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Melden & Hunt, Inc. v. East Rio Hondo Water Supply Corp.

Supreme Court of Texas

June 9, 2017

Melden & Hunt, Inc., Petitioner,
East Rio Hondo Water Supply Corporation, Respondent

          Argued March 22, 2017

         On Petition for Review from the Court of Appeals for the Thirteenth District of Texas



         Chapter 150 of the Civil Practice and Remedies Code generally requires that a sworn "certificate of merit" accompany a plaintiff's "complaint" in a case that "aris[es] out of the provision of professional services by a licensed or registered professional" named in the statute. See Tex. Civ. Prac. & Rem. Code § 150.002(a). The sworn certificate or affidavit must be from a similarly licensed professional who meets certain qualifications and attests to the lawsuit's merit. Id. § 150.002(a), (b). If the plaintiff fails to file a compliant certificate of merit, the statute directs the complaint's dismissal. Id. § 150.002(e). And the "order granting or denying a motion for dismissal is immediately appealable as an interlocutory order." Id. § 150.002(f).

         In this interlocutory appeal, the defendant, an engineering firm to which the statute applies, contends that the trial court erred in not dismissing the plaintiff's complaint because the certificate of merit's author was unqualified and his affidavit's content inadequate. The court of appeals disagreed and affirmed the trial court's order denying the defendant's motion. 511 S.W.3d 743, 745, 750 (Tex. App.-Corpus Christi-Edinburg 2015). Because we agree that the trial court did not abuse its discretion in determining the certificate of merit sufficient for the plaintiff's case to proceed, we affirm as well.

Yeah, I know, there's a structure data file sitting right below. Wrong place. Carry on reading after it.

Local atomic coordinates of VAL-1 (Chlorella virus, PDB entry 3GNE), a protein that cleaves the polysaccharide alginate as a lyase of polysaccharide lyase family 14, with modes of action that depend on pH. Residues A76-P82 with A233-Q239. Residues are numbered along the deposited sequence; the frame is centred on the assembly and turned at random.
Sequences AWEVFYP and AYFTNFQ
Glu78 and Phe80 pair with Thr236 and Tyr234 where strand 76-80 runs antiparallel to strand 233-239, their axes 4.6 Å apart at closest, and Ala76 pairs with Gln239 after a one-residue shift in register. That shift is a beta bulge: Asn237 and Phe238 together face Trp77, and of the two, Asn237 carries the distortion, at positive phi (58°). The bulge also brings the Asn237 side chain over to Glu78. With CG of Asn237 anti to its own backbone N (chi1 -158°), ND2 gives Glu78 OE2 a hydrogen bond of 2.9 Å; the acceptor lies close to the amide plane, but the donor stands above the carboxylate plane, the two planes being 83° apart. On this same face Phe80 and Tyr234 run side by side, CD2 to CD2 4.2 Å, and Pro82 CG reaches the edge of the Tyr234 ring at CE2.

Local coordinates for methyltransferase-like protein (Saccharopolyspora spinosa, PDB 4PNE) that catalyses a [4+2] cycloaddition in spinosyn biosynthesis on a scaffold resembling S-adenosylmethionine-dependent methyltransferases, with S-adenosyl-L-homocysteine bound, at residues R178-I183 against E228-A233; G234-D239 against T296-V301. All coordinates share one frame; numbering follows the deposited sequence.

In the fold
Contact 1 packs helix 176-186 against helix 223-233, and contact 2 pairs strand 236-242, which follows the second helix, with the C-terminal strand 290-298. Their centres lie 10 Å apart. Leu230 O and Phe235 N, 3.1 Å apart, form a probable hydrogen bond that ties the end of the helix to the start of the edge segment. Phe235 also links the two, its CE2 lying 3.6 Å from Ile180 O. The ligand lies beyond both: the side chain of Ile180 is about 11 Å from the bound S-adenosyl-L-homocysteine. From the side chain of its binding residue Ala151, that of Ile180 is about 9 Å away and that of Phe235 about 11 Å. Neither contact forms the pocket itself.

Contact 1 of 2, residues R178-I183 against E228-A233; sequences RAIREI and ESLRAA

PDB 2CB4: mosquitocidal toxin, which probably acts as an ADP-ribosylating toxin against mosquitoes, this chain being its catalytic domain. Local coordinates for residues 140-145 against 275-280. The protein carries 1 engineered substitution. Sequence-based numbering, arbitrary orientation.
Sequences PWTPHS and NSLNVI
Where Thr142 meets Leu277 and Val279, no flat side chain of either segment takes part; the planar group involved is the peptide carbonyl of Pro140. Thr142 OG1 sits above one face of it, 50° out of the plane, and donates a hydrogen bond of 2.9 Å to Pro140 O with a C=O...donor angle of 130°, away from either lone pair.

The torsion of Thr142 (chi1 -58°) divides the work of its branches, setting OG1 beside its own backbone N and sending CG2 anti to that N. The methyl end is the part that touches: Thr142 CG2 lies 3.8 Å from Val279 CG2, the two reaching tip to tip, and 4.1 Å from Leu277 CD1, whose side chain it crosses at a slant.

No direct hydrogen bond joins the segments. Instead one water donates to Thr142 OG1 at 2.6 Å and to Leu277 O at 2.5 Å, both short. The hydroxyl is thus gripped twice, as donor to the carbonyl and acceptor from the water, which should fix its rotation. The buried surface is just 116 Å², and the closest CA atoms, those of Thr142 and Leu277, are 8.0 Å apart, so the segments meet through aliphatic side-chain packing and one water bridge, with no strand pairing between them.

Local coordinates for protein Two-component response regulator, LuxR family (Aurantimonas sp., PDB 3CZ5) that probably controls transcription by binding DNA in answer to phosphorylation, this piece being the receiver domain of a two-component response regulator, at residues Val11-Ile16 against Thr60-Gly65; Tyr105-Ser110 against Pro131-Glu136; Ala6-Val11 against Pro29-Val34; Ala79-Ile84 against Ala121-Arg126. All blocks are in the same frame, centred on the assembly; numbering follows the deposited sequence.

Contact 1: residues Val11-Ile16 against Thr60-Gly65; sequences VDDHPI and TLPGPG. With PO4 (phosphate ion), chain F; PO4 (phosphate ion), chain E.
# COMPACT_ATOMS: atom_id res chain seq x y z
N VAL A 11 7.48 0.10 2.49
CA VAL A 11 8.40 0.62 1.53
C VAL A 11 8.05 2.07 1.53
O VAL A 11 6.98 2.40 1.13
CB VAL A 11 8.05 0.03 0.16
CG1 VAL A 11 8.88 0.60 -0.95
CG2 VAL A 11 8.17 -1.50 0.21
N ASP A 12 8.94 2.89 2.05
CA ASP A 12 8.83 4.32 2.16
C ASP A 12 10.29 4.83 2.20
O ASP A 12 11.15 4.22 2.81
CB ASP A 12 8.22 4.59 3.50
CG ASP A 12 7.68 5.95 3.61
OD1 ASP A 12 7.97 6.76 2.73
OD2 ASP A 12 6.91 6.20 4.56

East Rio Hondo Water Supply Corp., a member-owned, non-profit, water-supply corporation, contracted with Melden & Hunt, Inc., to provide engineering-design and project-supervision services for a new water-treatment plant in San Benito, Texas. After the project's substantial completion, East Rio complained about the water's quality, eventually attributing the water-quality issues to the plant's design and construction. East Rio subsequently sued the project's engineers (hereafter referred to as "Melden") and others involved with the construction, asserting claims for breach of contract, breach of express and implied warranties, negligence, and negligent misrepresentation.

         To comply with the certificate-of-merit statute, East Rio filed the affidavit of Dan Leyendecker, P.E., with its original petition in the case. Leyendecker holds a bachelor of science degree in civil engineering from Texas A&M University, is a registered professional engineer in Texas and eight other states, is the president and principal of LNV Engineering, and claims twenty-three years' experience in "master planning, detailed design and construction management." He further swears he has experience designing and analyzing water-treatment plants like East Rio's and is familiar with the standard of care an engineer of ordinary knowledge and skill should employ when designing such a project.

         Melden objected to Leyendecker's affidavit, complaining that the affidavit did not comply with the statute's requirements and that Leyendecker did not meet the statute's qualifications. After the court of appeals affirmed the trial court's order rejecting these same complaints, 511 S.W.3d at 745, Melden filed its petition for review, complaining again about Leyendecker's qualifications and the affidavit's failure to provide the factual basis required by the statute. Similar challenges are a recurring theme under chapter 150, so we granted Melden's petition for review to consider these issues.[1]